The new overtime regulations for salaried workers take effect on Dec. 1. Is your dealership ready for the change? The new rule increases the salary threshold for paid overtime from less than $455 per week to $913 per week. Previously, salaried workers were only entitled to overtime pay if they made less than an annual salary of $23,660.

According to the Department of Justice, these new rules will extend new overtime protections to 4.2 million workers in the U.S. The Economic Policy Institute (EPI) has a much larger statistic, saying that these changes will impact 12.5 million Americans. This difference is a result of the Department of Labor not including employees who were misclassified by their employers in its count.

Cale Guthrie Weissman wrote in Fast Company that because earlier rules exempt “high-level” workers from overtime, and based this on what was called a “duty test.”

He goes on to say:

Many employers seized on this opportunity to change job descriptions to make it seem as if lower-level employees were performing more expert tasks, thus exempting them from overtime. This new rule makes things much clearer: If a worker makes less than $47,476, they are eligible for extra compensation if they work more than 40 hours a week, regardless of their job title or description. The EPI estimates that there are more than 8 million people who will now be more easily classified as eligible for the extra compensation, since they were considered exempt before due to their job descriptions.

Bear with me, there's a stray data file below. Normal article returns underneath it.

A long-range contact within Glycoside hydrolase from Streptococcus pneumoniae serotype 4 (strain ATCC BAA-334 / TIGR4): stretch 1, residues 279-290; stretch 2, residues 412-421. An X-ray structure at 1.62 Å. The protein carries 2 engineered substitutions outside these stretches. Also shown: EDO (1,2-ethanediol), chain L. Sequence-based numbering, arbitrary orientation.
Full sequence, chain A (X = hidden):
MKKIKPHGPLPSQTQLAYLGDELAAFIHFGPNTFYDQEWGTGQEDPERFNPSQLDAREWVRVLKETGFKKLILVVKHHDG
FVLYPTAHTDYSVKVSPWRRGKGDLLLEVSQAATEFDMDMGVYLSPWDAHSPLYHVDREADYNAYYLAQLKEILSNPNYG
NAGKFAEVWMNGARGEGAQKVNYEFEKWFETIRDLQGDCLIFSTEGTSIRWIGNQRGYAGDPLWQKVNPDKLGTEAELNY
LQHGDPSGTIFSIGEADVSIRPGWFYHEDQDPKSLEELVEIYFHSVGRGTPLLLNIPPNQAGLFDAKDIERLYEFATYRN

Employers have a variety of ways to comply: They can raise these workers’ salaries to make them exempt from the overtime threshold, pay the mandated time-and-a-half overtime for those who do work more, or simply make sure employees aren’t working overtime.

The overtime rule has not been changed since 2004, meaning employee wages fell behind as the economy changed and the price of living rose.

These new rules will give workers in numerous demographics a significant pay boost. According to the Department of Labor’s numbers, 2.3 million women will be eligible for these new protections, compared to 1.9 million men. Additionally, a little less than 2 million workers who have not earned college degrees will also be affected.

Weissman writes that the change has not been well received by the business community. He cites a Washington Post article that says many employers will be forced to switch some employees from salaried to hourly in order to comply with the changes. And, the National Retail Federation has claimed the new regulation is a “career killer.”

You can read the full article here.